SharePoint Conference 2009 has been just a few weeks ago and there is another cool SharePoint 2010 event ahead of us: Microsoft SharePoint Connections 2010! This event will contain all the highlights from the SharePoint Conference 2009 so if you missed it, you will have a great opportunity not only to get the hottest content but also to speak with some SharePoint experts who will be at the conference.
The Imtech Style Library Extension has been inspired by the Imtech Master Pages and Page Layouts Extension. The edit functionality that it provides has been something that I have used a lot while working with developing SharePoint solutions on SharePoint 2007. For the last few years I’ve been working almost exclusively on Web Content Management (WCM) solutions. One thing that I’ve been editing perhaps even more than Page Layouts and Master Pages were the XSLT files used by the Content Query Web Part (CQWP). Looking at the enhancements of the CQWP in SharePoint 2010 I will be very likely using it heavily as well. To make working with these XSLT files easier, I decided to create an extension for the Visual Studio SharePoint development tools that would allow to view and edit the contents of the XSL files used by the CQWP.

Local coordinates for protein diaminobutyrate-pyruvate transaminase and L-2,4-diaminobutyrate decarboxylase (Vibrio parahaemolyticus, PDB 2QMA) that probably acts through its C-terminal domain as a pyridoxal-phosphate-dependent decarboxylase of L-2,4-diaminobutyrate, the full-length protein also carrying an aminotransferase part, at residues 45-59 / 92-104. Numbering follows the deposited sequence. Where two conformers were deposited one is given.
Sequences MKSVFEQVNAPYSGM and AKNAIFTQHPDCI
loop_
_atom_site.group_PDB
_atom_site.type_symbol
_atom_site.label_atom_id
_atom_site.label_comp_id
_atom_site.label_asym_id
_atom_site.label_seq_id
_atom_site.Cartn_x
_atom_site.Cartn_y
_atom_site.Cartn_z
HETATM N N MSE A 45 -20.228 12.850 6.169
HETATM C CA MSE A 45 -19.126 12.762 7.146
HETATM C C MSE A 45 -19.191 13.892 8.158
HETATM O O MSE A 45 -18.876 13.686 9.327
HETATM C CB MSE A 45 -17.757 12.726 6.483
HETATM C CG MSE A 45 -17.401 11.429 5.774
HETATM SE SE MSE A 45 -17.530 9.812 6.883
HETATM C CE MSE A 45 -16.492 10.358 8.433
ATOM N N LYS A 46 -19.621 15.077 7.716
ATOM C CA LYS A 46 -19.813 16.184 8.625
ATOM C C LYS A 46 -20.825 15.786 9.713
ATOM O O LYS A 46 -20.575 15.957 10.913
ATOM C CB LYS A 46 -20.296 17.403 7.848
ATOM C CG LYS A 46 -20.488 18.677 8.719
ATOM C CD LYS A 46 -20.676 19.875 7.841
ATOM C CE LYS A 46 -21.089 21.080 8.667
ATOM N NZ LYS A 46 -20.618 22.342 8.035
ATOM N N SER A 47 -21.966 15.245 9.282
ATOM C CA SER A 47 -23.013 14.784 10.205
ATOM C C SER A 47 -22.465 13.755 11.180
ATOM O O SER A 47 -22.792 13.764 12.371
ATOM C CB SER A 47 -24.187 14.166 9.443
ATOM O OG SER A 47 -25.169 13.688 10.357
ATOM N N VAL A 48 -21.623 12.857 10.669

In the last few posts I wrote about the Visual Studio SharePoint development tools and showed you a few cool things that you can achieve using the extensibility API provided with the tools. The extensions I previously showed you, allowed you to explore SharePoint objects or generate items out of it. But did you know that using the new Visual Studio SharePoint development tools you can also create extensions that will allow you to edit SharePoint objects?
It’s probably one of the most obvious types of extensibility – to generate files out of content existing in a SharePoint Site. There are many examples already there available either in SharePoint Designer or the Visual Studio SharePoint development tools. Still there are many things yet to be created. Knowing how to programmatically create a new file in Visual Studio, is the basic thing that you need to know how to do, before you get started with your own extensions.
Generic explorer nodes, like the Features or the Content Types node, weren’t really made to be extended. After all, all they do is to wrap the “real” nodes, so that using the SharePoint Explorer is easier and better performing. Still, there might be situations, when you could want to add some extra functionality to a generic folder node like for example displaying Content Types in groups or grouping Features in Enabled and Disabled.